In the spring of 2005, Jim Miller, a Native spiritual leader and Vietnam veteran, found himself in a dream riding on horseback across the great plains of South Dakota. Just before he awoke, he arrived at a riverbank in Minnesota and saw 38 of his Dakota ancestors hanged. At the time, Jim knew nothing of the largest mass execution in United States history, ordered by Abraham Lincoln on December 26, 1862. “When you have dreams, you know when they come from the creator… As any recovered alcoholic, I made believe that I didn’t get it. I tried to put it out of my mind, yet it’s one of those dreams that bothers you night and day.”Smooth Feather
Now, four years later, embracing the message of the dream, Jim and a group of riders retrace the 330-mile route of his dream on horseback from Lower Brule, South Dakota to Mankato, Minnesota to arrive at the hanging site on the anniversary of the execution. “We can’t blame the wasichus anymore. We’re doing it to ourselves. We’re selling drugs. We’re killing our own people. That’s what this ride is about, is healing.” This is the story of their journey- the blizzards they endure, the Native and Non-Native communities that house and feed them along the way, and the dark history they are beginning to wipe away.
This film was created in line with Native healing practices. In honoring this ceremony, we are screening and distributing “Dakota 38″ as a gift rather than for sale. This film was inspired by one individual’s dream and is not promoting any organization or affiliated with any political or religious groups. It was simply created to encourage healing and reconciliation.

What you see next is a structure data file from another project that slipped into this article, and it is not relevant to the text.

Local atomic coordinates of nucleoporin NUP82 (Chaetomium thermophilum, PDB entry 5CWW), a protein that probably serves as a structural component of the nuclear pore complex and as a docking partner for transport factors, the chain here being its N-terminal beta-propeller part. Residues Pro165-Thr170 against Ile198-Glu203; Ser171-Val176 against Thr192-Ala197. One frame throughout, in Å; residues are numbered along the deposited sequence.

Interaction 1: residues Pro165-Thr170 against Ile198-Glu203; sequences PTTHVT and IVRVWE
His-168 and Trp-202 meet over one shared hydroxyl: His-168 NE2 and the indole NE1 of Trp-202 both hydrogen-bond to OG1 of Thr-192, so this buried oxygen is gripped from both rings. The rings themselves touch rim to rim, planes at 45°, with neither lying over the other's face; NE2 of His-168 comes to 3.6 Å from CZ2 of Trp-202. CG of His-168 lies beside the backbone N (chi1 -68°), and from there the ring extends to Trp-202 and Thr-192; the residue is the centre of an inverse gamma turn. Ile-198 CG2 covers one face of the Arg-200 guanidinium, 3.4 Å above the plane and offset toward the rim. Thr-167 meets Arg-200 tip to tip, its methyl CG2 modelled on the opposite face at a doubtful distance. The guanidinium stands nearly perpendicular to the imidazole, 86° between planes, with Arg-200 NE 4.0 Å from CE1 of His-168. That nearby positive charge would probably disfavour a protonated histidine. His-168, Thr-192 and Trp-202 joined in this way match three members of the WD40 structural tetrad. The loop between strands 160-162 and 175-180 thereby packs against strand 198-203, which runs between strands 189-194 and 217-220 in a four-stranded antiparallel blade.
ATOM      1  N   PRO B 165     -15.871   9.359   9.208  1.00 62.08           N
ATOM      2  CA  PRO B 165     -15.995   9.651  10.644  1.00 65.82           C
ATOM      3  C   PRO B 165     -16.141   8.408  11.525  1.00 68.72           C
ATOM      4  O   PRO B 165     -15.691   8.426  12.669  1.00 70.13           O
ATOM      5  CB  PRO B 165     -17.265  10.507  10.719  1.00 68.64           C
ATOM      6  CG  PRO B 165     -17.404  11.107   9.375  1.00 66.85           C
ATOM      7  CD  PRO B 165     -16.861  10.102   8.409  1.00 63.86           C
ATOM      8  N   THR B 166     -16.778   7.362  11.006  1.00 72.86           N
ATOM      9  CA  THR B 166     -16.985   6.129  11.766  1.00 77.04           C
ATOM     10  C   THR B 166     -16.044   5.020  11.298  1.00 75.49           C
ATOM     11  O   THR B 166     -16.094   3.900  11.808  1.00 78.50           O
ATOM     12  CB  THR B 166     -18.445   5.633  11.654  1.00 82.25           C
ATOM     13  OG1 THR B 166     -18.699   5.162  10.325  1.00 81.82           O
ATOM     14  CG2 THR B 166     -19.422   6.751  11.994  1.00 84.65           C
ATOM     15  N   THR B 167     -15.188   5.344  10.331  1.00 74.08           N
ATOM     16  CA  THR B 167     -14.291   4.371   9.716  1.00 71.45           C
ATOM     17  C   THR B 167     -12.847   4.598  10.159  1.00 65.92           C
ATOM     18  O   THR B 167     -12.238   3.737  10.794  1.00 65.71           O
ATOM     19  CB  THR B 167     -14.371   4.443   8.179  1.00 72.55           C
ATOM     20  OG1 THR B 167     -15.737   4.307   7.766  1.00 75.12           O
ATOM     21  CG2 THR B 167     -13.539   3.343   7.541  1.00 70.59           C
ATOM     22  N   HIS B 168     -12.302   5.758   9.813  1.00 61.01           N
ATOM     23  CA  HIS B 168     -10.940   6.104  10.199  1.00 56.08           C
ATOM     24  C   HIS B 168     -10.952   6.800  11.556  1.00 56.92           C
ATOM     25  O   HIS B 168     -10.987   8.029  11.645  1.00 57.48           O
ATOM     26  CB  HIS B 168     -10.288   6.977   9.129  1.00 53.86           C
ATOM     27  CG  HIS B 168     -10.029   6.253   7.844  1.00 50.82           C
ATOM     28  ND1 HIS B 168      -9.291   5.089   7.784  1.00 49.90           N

NAMES OF THE EXECUTED INDIANS.
#1 was to be TA-TAY-ME-MA but he was reprieved because of his age and questions related to his innocence
- Plan-doo-ta, (Red Otter.)
- Wy-a-tah-ta-wa, (His People.)
- Hin-hau-shoon-ko-yag-ma-ne, (One who walks clothed in an Owl’s Tail.)
- Ma-za-bom-doo, (Iron Blower.)
- Wak-pa-doo-ta, (Red Leaf.)
- Wa-he-hua, _.
- Sua-ma-ne, (Tinkling Walker.)
- Ta-tay-me-ma, (Round Wind) — respited.
- Rda-in-yan-ka, (Rattling Runner.)
- Doo-wau-sa, (The Singer.)
- Ha-pau, (Second child of a son.)
- Shoon-ka-ska, (White Dog.)
- Toon-kau-e-cha-tag-ma-ne, (One who walks by his Grandfather.)
- E-tay-doo-tay, (Red Face.)
- Am-da-cha, (Broken to Pieces.)
- Hay-pe-pau, (Third child of a son.)
- Mah-pe-o-ke-na-jui, (Who stands on the Clouds.)
- Harry Milord, (Half Breed.)
- Chas-kay-dau, (First born of a son.)
- Baptiste Campbell, _.
- Ta-ta-ka-gay, (Wind Maker.)
- Hay-pin-kpa, (The Tips of the Horn.)
- Hypolite Auge, (Half-breed.)
- Ka-pay-shue, (One who does not Flee.)
- Wa-kau-tau-ka, (Great Spirit.)
- Toon-kau-ko-yag-e-na-jui, (One who stands clothed with his Grandfather.)
- Wa-ka-ta-e-na-jui, (One who stands on the earth.)
- Pa-za-koo-tay-ma-ne, (One who walks prepared to shoot.)
- Ta-tay-hde-dau, (Wind comes home.)
- Wa-she-choon, (Frenchman.)
- A-c-cha-ga, (To grow upon.)
- Ho-tan-in-koo, (Voice that appears coming.)
- Khay-tan-hoon-ka, (The Parent Hawk.)
- Chau-ka-hda, (Near the Wood.)
- Hda-hin-hday, (To make a rattling voice.)
- O-ya-tay-a-kee, (The Coming People.)
- Ma-hoo-way-ma, (He comes for me.)
- Wa-kin-yan-wa, (Little Thunder.)
Composers Jay McKay and Jay Parrotta spent three years fusing sound and visuals into a cinematic experience that takes the viewer onto the Northern Plains and through a relentless pounding blizzard. Sound has the ability to transport, and the mix of chants, drums and melody is spellbinding.